The Revolution changed men’s relationship to the state; however, men retained the highly patriarchal legal contract between husbands and wives despite its apparent incongruity to the new republican ideals. Female citizenship seriously challenged coverture laws because “citizenship, involves claims of rights, notably suffrage, but also the right to pursue happiness and to be free of constraints. It also involves a wide range of civic obligations.”[4] This case was a strictly male dialogue on the rights, privileges, and obligations that women owed the federal government and totally lacked female agency or voice. The women discussed by the judges were not newly-minted ideas of the republican mother but rather an older archetype of the colonial goodwife.

republican womanhood

Women in the New Republic

In Revolutionary Bodies, Susan Klepp discusses the declining fertility rates and smaller family sizes experienced in the United States in the post-revolution period. There was a marked shift from lifelong fertility patterns to one of shorter and less frequent duration. In natural fertility societies, women give birth as frequently as biology allows and the number of children produced depends on the age of the mother at time of marriage, the length of marriage, how long the mother breastfeeds, and other societal constraints. In parity-specific societies, or more modern low fertility societies, couples choose a specific number of children desired and stop procreating once the desired number has been achieved. Klepp argues that women were the prime motivators for limiting the size of their families. “The new vocabulary [the revolutionary rhetoric of independence] proclaimed a selfless, domestic womanhood while allowing expanded choices and a limitation of traditional obligation.”[5] The new language called for restraint, sensibility, and rational childbearing. “Women applied egalitarian ideas and virtuous, prudent sensibility to their bodies and to their traditional images of self as revolution inspired discussion and debate.”[6]

Accompanying this new vocabulary was a change in the way women’s bodies were viewed. In the colonial era, “women’s bodies created abundance and a symbolic, if not actual, form of wealth…Women attained consequence through their productive powers, especially as harnessed in their husband’s interest.”[7] Pregnancy and the ability to withstand labor were a source of pride for women while men competed with other men over their wives’ fertility; the more children a man fathered the more standing he acquired in the community, especially if he fathered sons. After the Revolution, pregnancy was viewed as an unnatural state and disruptive to a woman’s good health because of the risk of maternal death. The focus of pregnancy shifted from a celebration of the woman to an emphasis on the child, though not in the modern sense. Throughout the Early Republic, parents displayed an unsentimental attitude toward their children, just as husbands’ did their wives. Children were view as the inevitable result of marital love and a fulfillment of the marital contract. Excessive fertility was no longer viewed positively as bountiful but negatively as a plague or a swarm. Breeding emerged as a term of contempt and was applied to slaves, immigrants, and pigs.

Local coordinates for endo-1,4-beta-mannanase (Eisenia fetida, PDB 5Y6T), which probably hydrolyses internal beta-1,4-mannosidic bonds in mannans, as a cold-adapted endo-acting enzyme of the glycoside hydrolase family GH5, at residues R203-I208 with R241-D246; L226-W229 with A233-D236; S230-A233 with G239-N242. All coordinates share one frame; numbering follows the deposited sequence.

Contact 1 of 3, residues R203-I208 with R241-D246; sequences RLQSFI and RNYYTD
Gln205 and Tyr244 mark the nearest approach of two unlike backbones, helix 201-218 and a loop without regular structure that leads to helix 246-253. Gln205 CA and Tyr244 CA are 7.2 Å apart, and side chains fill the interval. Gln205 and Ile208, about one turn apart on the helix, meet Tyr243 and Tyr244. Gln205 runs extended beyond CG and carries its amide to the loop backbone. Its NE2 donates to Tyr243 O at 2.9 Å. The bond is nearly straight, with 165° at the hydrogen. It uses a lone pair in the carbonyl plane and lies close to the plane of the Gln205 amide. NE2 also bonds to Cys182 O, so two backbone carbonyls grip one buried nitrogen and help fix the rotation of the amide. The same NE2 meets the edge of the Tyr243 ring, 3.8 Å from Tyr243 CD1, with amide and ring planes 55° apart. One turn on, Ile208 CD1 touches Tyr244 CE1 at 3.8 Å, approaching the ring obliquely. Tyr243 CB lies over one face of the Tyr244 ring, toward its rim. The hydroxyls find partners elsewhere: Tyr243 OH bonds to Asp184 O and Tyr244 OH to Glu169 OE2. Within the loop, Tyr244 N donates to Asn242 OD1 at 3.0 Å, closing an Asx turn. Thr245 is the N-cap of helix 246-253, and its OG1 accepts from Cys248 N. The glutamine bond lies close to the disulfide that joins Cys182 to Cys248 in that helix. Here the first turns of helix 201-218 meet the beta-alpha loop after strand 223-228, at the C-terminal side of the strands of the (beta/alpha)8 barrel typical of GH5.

The American Revolution raised the possibility of gender equality. Women were celebrated for their minds and intelligence and their bodies were de-emphasized. Pregnant bodies were no longer commemorated. Pregnancy obligations were conceived as a voluntary expectation that was carefully planned and controlled rationally according to the republican ideals of virtue and prudence.

In Bringing Rapes to Court, Sharon Block discussed the topic of rape in early British America and the Early Republic. Woman, who had been assaulted, found it difficult, if not impossible, to seek legal redress for the crimes committed against them. First, they needed absolute proof that the assault occurred without the consent of the victim. Second, they needed sympathetic family, friends, and community support. And third, they needed a male sponsor to bring the rape to court. Rape convictions were punishable by death. Rapes by trusted male authorities often went unreported or un-prosecuted because people were reluctant to impose the death penalty, families did not want public exposure, or to face the horrors of a loved one’s rape, prosecution sometimes was more detrimental to the victims status or financial situation, and the public did not want to believe that prominent or well-liked community members were capable of such an act. Of course, this only applied to white women. African-American and slave women had no legal redress because they were not allowed to testify against whites in court, had ineffectual community supports and faced harsh reprisals if they spoke publicly about the assault.